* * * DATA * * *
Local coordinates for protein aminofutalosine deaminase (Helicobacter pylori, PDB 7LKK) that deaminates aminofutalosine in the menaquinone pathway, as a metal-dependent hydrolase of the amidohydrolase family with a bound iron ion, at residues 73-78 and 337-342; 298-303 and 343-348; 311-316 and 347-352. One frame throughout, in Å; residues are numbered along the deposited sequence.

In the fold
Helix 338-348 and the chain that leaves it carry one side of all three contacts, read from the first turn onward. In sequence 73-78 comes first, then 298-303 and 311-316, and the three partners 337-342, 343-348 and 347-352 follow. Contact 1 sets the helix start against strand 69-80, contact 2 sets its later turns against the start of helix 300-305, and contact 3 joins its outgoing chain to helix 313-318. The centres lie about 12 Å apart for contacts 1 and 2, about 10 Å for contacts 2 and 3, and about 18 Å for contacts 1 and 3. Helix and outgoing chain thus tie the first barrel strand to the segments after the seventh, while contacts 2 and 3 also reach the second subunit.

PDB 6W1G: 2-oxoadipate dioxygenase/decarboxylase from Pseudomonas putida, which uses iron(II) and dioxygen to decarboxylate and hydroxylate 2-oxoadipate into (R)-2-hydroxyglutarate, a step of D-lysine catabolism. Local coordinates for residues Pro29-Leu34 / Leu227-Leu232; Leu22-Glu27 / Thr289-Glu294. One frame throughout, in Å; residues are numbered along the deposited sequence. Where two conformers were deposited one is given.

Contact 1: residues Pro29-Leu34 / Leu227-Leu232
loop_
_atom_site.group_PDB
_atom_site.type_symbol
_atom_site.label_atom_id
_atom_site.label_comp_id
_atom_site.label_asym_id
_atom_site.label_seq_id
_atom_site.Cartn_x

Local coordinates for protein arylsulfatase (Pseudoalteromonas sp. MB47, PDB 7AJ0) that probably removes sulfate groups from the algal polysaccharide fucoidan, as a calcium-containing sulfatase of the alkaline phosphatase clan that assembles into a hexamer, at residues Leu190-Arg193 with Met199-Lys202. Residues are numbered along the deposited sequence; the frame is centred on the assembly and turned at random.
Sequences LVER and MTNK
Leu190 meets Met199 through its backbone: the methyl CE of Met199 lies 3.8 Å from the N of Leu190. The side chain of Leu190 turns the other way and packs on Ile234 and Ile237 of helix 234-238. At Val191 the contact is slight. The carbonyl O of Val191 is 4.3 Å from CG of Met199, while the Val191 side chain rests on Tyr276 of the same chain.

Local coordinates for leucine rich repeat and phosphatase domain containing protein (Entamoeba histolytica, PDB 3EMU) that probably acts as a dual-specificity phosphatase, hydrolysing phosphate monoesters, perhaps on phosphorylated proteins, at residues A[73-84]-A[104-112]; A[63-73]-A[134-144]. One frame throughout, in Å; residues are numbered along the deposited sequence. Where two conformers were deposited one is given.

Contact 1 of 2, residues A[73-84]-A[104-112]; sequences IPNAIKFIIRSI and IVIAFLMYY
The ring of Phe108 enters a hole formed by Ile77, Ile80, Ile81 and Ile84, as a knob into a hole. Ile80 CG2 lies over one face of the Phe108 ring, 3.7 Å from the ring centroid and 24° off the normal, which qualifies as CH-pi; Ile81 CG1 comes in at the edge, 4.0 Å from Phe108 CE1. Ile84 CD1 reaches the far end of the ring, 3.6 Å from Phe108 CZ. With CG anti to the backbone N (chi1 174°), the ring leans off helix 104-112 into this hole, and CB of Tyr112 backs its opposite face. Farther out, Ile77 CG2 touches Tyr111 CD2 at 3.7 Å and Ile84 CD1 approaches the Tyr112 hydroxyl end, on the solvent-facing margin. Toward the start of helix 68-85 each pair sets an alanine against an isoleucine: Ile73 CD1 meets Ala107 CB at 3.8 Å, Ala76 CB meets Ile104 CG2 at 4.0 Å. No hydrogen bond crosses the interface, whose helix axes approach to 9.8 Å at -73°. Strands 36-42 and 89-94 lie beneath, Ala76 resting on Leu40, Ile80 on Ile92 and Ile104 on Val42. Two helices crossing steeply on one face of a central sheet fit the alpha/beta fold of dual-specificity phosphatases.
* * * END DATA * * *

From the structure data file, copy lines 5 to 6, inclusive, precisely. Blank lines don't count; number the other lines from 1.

Contact 1: residues Pro29-Leu34 / Leu227-Leu232
loop_